Ah yes, this sums it up. Tired, defeated, still pushing and having a good time.
What a mess.
We started off, things were okay, but then people started riding away from me. The bumps just killed me today, in more ways than one.
It took me a while to realize my front brake was rubbing my rim. Well, I knew something was wrong, but when I actually tried to spin the wheel with my hand and it would not budge, I knew I had a little problem. Turns out I hit a bump and it knocked my left hood down the bars a bit, which tightened the brake to the rim and also screwed up my front derailleur. I just didn't think it was rubbing that hard. I hate it when that happens. Took me a couple laps to realize this.
My rear wheel also managed to come loose, so I had to stop and tighten that up. And I lost a chain at the top of a run-up. Lots of stopping today, but that wasn't my biggest problem.
Biggest problem: I'm slow, kids. Slow. But it's okay, I'll keep plugging away and we'll see how things go.
I had fun, so that's what I'm going with for my Barlow race report: Slow, but fun.
Photo courtesy Dave Roth.
While it's looking like disc brakes are going to take over in a few years, we're still using Cantilever brakes these days.
Cantilever brakes work okay, but they aren't great. You've got your low-profile brakes such as the Avid Shorty, which are easy to set up but can squeal like a pig. You've got your wide-profile brakes such as the TRP EuroX, which have awesome rim/pad clearance but are a bit underpowered. There's also the problem of fork chatter, where applying the front brake makes the whole bike shake and shudder...not fun.
Enter the v-brake. For mountain bikes, this was the go-to brake type before disc brakes took over. They work great and are very efficient at transferring force into stopping power. However, the road levers we use in cyclocross don't pull enough cable for these brakes to work. Think of it as a leverage thing. A longer lever requires you to move the lever a greater distance. So if you want to use normal v-brakes with road levers, forget about it. Not going to work. But there are workarounds.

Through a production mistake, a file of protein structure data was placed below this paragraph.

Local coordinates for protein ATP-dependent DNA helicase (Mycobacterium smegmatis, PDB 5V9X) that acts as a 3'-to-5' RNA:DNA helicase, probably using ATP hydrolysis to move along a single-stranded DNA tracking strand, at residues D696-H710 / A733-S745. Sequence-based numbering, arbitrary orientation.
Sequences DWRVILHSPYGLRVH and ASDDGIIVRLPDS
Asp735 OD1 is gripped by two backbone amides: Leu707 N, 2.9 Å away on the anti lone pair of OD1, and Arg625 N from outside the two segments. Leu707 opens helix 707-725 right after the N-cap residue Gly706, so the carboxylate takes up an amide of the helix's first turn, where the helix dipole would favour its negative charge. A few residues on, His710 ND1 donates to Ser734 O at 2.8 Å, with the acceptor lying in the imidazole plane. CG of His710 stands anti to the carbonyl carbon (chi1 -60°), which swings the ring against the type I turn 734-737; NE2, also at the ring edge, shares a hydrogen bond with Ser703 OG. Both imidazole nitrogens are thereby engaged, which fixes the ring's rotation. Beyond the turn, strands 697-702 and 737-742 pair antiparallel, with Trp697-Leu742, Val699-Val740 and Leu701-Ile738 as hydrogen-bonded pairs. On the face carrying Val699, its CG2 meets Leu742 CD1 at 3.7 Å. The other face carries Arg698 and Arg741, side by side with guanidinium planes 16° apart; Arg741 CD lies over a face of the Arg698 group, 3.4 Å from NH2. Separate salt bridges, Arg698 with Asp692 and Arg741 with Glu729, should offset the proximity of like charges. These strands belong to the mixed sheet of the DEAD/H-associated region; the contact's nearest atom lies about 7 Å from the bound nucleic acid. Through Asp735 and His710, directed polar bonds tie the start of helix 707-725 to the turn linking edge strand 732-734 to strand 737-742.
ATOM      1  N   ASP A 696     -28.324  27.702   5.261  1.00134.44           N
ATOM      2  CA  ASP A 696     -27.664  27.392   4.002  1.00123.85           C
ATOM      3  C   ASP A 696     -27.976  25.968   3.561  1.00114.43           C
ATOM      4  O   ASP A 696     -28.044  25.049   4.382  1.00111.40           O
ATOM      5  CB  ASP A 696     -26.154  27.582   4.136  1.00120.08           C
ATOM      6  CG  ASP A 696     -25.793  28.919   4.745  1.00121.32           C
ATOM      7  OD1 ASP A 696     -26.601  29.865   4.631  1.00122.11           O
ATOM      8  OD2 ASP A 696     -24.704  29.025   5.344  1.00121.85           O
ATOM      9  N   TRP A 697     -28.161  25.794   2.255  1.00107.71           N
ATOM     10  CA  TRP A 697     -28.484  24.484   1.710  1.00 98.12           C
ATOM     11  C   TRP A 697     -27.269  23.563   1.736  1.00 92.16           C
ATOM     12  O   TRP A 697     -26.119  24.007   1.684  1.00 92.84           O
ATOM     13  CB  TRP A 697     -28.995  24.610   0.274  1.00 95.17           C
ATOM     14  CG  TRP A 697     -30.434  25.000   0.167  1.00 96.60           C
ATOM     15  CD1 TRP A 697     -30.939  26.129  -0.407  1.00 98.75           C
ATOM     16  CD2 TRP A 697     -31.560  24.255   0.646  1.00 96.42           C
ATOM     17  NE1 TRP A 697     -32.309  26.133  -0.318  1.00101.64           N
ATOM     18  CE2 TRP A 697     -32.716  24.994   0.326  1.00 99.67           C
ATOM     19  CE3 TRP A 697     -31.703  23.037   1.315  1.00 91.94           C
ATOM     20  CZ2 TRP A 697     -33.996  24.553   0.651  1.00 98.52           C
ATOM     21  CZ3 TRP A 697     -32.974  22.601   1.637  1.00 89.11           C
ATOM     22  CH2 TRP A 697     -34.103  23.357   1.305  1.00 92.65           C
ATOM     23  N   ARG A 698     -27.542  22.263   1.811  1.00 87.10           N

You can get a cable adapter (e.g. Travel Agents) to effectively change how much cable your road levers pull, making v-brakes usable. I did this on my single speed. Works great:
If you shorten the arm length of a v-brake, you shorten the lever and therefore don't need to pull as much cable. That's why mini-v brakes can work with road levers.
Mini-V brakes seem to have arm lengths between 8 and 9 centimeters. The shorter the arm, the less power, but the more pad travel. I think pad travel is the most important factor here, because even the above pictured mini-v brake with a travel agent adapter works fine.
TRP makes a sweet mini-v brake targeted for cyclocross usage:
These have 9 centimeter arms, which some SRAM and (I believe) Campy users had trouble with because those road levers don't quite pull enough cable for even minimal pad clearance. So TRP came up with the 8.4, which obviously has 8.4cm arms. That will give more pad/rim clearance, which as I said is most important factor. I don't know why anyone would buy the cx9 (9cm) model when you can get more pad travel from the 8.4s. So if you're going to buy these, get the 8.4s.
Tektro also makes some viable alternatives. They made some TRP knock-offs in the RX6 (9cm arms, do not want), and the RX5 (8.5cm arms, better). Not as cool as the TRPs, but they probably work fine.
What you may not know, however, is that BMX kiddies have been using mini-v brakes for years, and there are some good, cheap brake sets available. After doing a lot of poking around, I found the Tektro 926 has 8cm arms (more pad/rim clearance!). These things were cheap...I think I got the pair for under 30 bucks. I also added a Jagwire adjustable noodle, which is quite handy. The reason I chose these is I wasn't sure if the rim/pad clearance was going to work for me, so this was a cheap gamble. Also, the 8cm arms would give me the most pad clearance I could get with a mini-v brake.
How do they work?
I got a test ride in today with the 926 brakes in Forest Park. Included in the ride was a trip down Fire Lane 5, which is quite demanding of brakes.
The brakes performed well. I could slow down with less hand force than my wide-profile cantis. The pad/rim clearance is okay, at least for dry conditions. I've been able to set the pads up loose, such that I have a little wiggle room should one of my wheels get knocked a little out of true...that stuff happens all the time in cyclocross, so it's stupid to not plan for it.
These brakes exceeded my expectations. I'm pretty pumped. And it's worth noting that I'm using the stock brake pads. I'm sure they're nothing special, so I'm anxious to see how they perform with some Kool Stop Salmon pads. It can only get better.
Minimize Cable Play